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Friends of the Library

Friends of the Library may sound like a loosely organized group, but in most cases it is a very carefully run non-profit 501(c)(3) organization. This article provides an overview of typical Friends of the Library activities.

“Friends of the Library” with an appended place name or library is the name of many, many groups across the United States who support the public library system by providing time, expertise, fund-raising, and many other valuable contributions to individual libraries and libraries as a group through Friends of Libraries U.S.A. (FOLUSA).


The first thing that might come to mind when combining the idea of advocacy and libraries is encouraging people to use and support their local libraries. But the role of Friends of the Library can go far beyond that. At various Friends of the Library groups throughout the United States, members work to:

  • encourage people to become librarians
  • encourage local authors
  • purchase library materials
  • support other local cultural and educational programs
  • support reading
  • provide grants to people pursuing a degree in library science
  • donate books to local school libraries
  • promote public involvement in the library
  • publicize library services through word of mouth, advertisements, flyers, and newsletters
  • campaign for library funding during elections
  • participate in budget processes when library funding is involved
  • soliciting donations of books; audio recordings including CDs, LPs, and cassettes; video recordings including VHS tapes, DVDs, and Blu-ray discs; computer software; console games; vintage printed materials
  • volunteer time and expertise to keep the organization’s office running smoothly
  • conduct surveys to gain a better understanding of library use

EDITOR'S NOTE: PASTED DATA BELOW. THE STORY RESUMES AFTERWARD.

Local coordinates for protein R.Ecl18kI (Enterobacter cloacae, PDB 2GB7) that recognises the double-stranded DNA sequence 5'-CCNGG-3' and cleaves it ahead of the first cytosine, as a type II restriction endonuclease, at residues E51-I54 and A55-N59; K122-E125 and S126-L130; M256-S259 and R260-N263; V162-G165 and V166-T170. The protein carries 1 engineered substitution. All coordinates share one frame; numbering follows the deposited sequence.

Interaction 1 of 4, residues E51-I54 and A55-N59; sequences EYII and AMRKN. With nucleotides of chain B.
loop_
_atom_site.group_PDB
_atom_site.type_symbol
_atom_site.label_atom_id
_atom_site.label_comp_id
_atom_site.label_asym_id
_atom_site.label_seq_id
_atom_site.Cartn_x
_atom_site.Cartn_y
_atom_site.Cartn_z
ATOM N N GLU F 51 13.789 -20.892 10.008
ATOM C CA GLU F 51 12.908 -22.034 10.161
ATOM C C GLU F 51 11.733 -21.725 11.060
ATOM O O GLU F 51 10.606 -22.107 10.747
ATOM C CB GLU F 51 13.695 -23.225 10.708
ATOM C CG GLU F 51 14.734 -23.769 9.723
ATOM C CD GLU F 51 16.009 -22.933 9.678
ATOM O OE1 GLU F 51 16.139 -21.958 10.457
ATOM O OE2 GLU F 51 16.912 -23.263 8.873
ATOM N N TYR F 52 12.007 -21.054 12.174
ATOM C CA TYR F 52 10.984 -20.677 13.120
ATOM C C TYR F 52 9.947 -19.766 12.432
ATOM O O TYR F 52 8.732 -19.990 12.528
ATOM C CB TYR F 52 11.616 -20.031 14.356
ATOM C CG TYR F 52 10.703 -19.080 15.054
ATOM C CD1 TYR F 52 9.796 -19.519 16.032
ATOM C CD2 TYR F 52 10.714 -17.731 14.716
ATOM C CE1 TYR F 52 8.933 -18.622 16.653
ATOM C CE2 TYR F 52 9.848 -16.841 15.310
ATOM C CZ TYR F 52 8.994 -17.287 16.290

Fundraising for libraries may take many forms. Probably the most common is the book sale. Many, many libraries host an annual, twice yearly, or more frequent booksale, organized and staffed by Friends of the Library volunteers to raise money for the library.

Book sales often form a substantial part of a library’s revenue. Some libraries have incorporated an ongoing minor sale for remainders of the major event sales. Book sales may also include other materials, such as magazines, audio tapes and CDs, VHS tapes and DVDs, and games, toys, and puzzles. Book sales may offer all types of books, or focus on a particular genre (e.g., science fiction or mysteries) or age (kids’ books).

Some Friends of the Library put a twist in their book sales by:

  • offering coupons to children so that each child may get a free book
  • combining book sales with sales of gifts and crafts
  • offering baked goods
  • offering a search service that (for a small fee) notifies the patron when a book is donated to the library. The particular title is then held for the patron to buy.
  • offering pick-up service for donations
  • combining a book sale with a silent auction

But there are other ways in which funds are raised as well:

  • a Friends of the Library store, which may offer a variety of items including goods with the library logo, writing materials, books by local authors, gifts, etc.
  • bake sales
  • silent auctions
  • soliciting donations
  • assisting in planned giving
  • grant writing
  • capital campaigns
  • membership and annual giving campaigns


The Friends of the Library may also be responsible for initiating and/or supporting library programs, including:

  • guest speakers
  • art exhibits
  • slide shows
  • speakers
  • book signings
  • book talks
  • book groups
  • concerts


Friends of the Library groups often use affiliations to keep in touch with other local and national groups with similar interests and concerns. Besides FOLUSA, other likely connections include the American Library Association (ALA) and Americans for Libraries Council/Libraries for the Future, as well as state, county, and local agencies related to libraries, culture, and non-profits.

National Friends of Libraries Week

In October, National Friends of Libraries week is celebrated. This celebration, begun in 2006, is meant to draw attention to the role of Friends of Libraries in supporting libraries and to encourage new members to join.